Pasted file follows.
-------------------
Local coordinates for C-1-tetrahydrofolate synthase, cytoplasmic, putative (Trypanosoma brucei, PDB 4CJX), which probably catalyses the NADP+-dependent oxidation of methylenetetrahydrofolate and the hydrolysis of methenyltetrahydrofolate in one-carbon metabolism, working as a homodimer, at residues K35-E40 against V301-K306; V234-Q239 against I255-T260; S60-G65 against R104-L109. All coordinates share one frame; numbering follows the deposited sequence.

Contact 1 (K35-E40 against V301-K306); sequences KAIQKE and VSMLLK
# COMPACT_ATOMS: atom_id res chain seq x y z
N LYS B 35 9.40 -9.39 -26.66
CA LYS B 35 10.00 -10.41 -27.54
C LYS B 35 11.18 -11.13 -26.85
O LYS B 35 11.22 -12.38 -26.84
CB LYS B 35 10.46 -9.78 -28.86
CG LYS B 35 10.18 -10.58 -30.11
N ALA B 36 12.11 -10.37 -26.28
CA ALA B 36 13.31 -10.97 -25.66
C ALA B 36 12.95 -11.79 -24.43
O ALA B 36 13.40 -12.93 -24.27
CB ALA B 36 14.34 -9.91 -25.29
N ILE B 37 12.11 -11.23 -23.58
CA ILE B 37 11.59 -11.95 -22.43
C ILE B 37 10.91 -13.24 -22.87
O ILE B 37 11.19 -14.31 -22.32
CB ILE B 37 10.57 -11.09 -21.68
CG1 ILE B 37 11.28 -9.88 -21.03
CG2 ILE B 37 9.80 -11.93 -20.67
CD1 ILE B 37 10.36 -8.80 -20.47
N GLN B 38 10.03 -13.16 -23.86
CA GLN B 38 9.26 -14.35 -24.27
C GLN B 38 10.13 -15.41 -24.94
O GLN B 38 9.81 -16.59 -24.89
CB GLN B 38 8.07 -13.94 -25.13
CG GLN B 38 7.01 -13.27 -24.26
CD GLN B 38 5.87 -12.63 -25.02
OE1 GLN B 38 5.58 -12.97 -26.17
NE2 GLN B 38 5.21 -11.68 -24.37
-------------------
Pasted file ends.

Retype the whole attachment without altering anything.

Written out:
Local coordinates for C-1-tetrahydrofolate synthase, cytoplasmic, putative (Trypanosoma brucei, PDB 4CJX), which probably catalyses the NADP+-dependent oxidation of methylenetetrahydrofolate and the hydrolysis of methenyltetrahydrofolate in one-carbon metabolism, working as a homodimer, at residues K35-E40 against V301-K306; V234-Q239 against I255-T260; S60-G65 against R104-L109. All coordinates share one frame; numbering follows the deposited sequence.

Contact 1 (K35-E40 against V301-K306); sequences KAIQKE and VSMLLK
# COMPACT_ATOMS: atom_id res chain seq x y z
N LYS B 35 9.40 -9.39 -26.66
CA LYS B 35 10.00 -10.41 -27.54
C LYS B 35 11.18 -11.13 -26.85
O LYS B 35 11.22 -12.38 -26.84
CB LYS B 35 10.46 -9.78 -28.86
CG LYS B 35 10.18 -10.58 -30.11
N ALA B 36 12.11 -10.37 -26.28
CA ALA B 36 13.31 -10.97 -25.66
C ALA B 36 12.95 -11.79 -24.43
O ALA B 36 13.40 -12.93 -24.27
CB ALA B 36 14.34 -9.91 -25.29
N ILE B 37 12.11 -11.23 -23.58
CA ILE B 37 11.59 -11.95 -22.43
C ILE B 37 10.91 -13.24 -22.87
O ILE B 37 11.19 -14.31 -22.32
CB ILE B 37 10.57 -11.09 -21.68
CG1 ILE B 37 11.28 -9.88 -21.03
CG2 ILE B 37 9.80 -11.93 -20.67
CD1 ILE B 37 10.36 -8.80 -20.47
N GLN B 38 10.03 -13.16 -23.86
CA GLN B 38 9.26 -14.35 -24.27
C GLN B 38 10.13 -15.41 -24.94
O GLN B 38 9.81 -16.59 -24.89
CB GLN B 38 8.07 -13.94 -25.13
CG GLN B 38 7.01 -13.27 -24.26
CD GLN B 38 5.87 -12.63 -25.02
OE1 GLN B 38 5.58 -12.97 -26.17
NE2 GLN B 38 5.21 -11.68 -24.37